By Marci Alboher, L Magazine, November 2002
In the mid-1990s, Jonathan Fields’ career was progressing like that of any promising young lawyer. A 1992 grad of Benjamin N.Cardozo School of Law, Fields’s law review membership helped him land a job at the Securities Exchange Commission. And less than three years later, he joined the corporate department of Debevoise & Plimpton in New York. But he lasted only a year more in the corporate world before his resume took a turn for the, well, unorthodox. Specifically, he traded in his $125,000 salary for a $12-an-hour job as a personal trainer. “Within a couple of weeks,” he says, “I went from $3,000 Armani suits to $40 Asic tights.”
Still, Fields, 36, has a plan. He’s long dreamed of starting a business related to lifestyle and health that he could expand into a chain. Now, six years after retiring from the law, he’s realized that dream by opening Sonic Yoga, a Manhattan yoga studio he hopes will be the first of many.
His strategy? To interest lawyers and other corporate types in the healing aspects of yoga and meditation. Says Fields: “The goal is to encourage people to lighten up, approach yoga with a sense of exploration and humor, and have that flow to their professional lives.”
Aware that his client base is more familiar with convertible debentures than with chakras, Fields explains that his blend of Eastern and Western yoga styles works with a modern lifestyle. “Some studios have mandatory chanting and study for 15 minutes before and after yoga, which is something I personally enjoy but which terrifies some people,” he says. “My style removes barriers to participation, because if you’re dealing with a 60-year-old lawyer, removing his shoes is enough of a barrier.”
Fields launched Sonic Yoga a year ago at a time “when New Yorkers were searching for space in the day to just be at peace and smile.” But the depressed economy- and repercussions of 9/11 – meant challenges for the fledgling business. As Fields was building up his membership base clients were losing their jobs. So, he took a chance and offered steep discounts, allowing people to take unlimited yoga sessions for a fixed monthly price of $100. His gamble paid off. Membership swelled from around 75 in the first week to over twice that amount in the first month.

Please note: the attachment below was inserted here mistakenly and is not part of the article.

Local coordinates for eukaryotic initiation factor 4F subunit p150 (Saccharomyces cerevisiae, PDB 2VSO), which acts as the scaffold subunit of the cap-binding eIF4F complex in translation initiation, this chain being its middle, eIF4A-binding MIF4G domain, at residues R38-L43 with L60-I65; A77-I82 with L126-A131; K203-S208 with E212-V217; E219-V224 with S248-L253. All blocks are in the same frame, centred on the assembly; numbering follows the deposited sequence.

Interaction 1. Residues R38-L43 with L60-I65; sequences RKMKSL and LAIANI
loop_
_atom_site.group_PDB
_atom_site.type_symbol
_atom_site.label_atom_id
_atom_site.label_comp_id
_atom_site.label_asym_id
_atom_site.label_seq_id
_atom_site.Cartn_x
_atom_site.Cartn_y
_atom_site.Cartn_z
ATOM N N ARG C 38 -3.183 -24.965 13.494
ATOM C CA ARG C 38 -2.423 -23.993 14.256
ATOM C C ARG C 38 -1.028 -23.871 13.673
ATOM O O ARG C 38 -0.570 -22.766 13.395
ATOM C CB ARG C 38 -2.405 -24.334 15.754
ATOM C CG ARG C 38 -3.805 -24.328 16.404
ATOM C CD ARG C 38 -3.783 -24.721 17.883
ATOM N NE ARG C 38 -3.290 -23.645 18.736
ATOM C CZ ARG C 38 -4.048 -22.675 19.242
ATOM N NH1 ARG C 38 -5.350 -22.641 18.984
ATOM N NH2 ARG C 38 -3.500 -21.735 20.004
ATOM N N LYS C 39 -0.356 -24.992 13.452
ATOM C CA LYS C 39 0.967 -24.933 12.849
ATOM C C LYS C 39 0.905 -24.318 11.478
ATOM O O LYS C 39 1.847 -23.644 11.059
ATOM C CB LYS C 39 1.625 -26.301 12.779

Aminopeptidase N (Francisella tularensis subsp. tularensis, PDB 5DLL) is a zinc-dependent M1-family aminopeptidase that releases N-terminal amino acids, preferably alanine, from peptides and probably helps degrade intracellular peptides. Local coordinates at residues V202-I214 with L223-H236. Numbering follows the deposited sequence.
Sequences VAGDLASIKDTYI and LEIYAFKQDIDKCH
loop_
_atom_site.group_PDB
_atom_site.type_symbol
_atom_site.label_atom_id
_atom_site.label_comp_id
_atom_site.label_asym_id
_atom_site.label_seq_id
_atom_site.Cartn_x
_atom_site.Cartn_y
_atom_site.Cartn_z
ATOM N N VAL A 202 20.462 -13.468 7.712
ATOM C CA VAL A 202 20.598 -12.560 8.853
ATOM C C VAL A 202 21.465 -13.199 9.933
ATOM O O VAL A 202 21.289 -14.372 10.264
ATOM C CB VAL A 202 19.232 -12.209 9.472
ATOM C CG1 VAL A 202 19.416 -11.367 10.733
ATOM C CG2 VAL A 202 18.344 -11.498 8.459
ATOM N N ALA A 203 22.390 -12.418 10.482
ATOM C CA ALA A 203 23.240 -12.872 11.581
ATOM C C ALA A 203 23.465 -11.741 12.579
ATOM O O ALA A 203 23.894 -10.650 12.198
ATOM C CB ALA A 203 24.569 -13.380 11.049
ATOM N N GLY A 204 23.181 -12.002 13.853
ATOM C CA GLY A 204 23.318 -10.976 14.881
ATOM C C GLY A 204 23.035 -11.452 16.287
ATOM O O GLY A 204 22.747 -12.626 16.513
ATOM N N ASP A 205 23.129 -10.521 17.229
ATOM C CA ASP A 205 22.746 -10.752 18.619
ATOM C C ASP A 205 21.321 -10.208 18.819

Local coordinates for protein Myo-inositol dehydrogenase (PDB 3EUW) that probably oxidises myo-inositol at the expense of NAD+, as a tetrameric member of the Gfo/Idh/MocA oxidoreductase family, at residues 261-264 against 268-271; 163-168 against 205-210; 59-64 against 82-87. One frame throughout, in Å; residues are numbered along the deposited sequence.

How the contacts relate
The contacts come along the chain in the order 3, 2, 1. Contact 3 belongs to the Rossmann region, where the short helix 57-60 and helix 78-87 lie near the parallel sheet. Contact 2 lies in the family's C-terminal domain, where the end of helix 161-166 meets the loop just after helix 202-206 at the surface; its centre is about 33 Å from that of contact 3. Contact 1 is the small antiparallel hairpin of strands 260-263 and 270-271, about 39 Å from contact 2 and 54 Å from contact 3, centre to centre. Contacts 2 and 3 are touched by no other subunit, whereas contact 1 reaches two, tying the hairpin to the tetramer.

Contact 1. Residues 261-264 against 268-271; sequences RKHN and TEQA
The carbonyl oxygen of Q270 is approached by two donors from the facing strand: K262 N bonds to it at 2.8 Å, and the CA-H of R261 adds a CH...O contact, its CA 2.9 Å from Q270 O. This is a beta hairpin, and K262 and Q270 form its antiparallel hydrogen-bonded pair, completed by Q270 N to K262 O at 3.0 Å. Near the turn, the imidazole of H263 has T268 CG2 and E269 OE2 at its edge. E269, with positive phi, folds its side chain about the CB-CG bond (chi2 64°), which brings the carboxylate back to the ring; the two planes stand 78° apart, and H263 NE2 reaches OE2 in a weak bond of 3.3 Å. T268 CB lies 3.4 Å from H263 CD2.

That deal is still available, but Fields plans to cap the number of these memberships at 200. As Sonic Yoga celebrates its one-year anniversary, more than 2,500 individuals have practiced yoga there. And in his first six months, Fields doubled his studio size and opened a life enhancement center, offering stress-reduction seminars and”life-balancing” sessions. He also says he is talking to New York firms about taking his programs on site.
As for his legal career, Fields says he has no regrets about the years he invested in law school and corporate law practice. “I use the skills I developed as a lawyer every day, from negotiating commercial leases to understanding our IP rights and vendor agreements,” he says.
Familiarity with the lawyer personality also helps. “The way people respond to the challenges of 75 minutes of yoga practice is often the way they respond to stress within their professional practice,” Fields says. “There exists a near-seamless connection between balance on the mat and balance in the office.”
The young teacher himself came to yoga via first-hand experience with the health problems that lawyer-style stress can induce. At Debevoise, smack in the middle of a deal and exhausted from lack of sleep, he had to have emergency surgery to repair a perforated intestine: “To put it graphically, my intestines started falling out of my body.”
While Fields is cautious about making any medical claims about yoga, he is evangelical about how the ways in which the practice has helped him to manage his own stress and surgical healing. He also describes his advantage in pursuing the corporate market. “If someone says, ‘I’ve spent the last 24 hours at the printer, I’ve just Edgarized the documents, and I need to do something to clear my mind and move my body,” Fields says, “I know what they’re talking about because I’ve stood in their shoes.”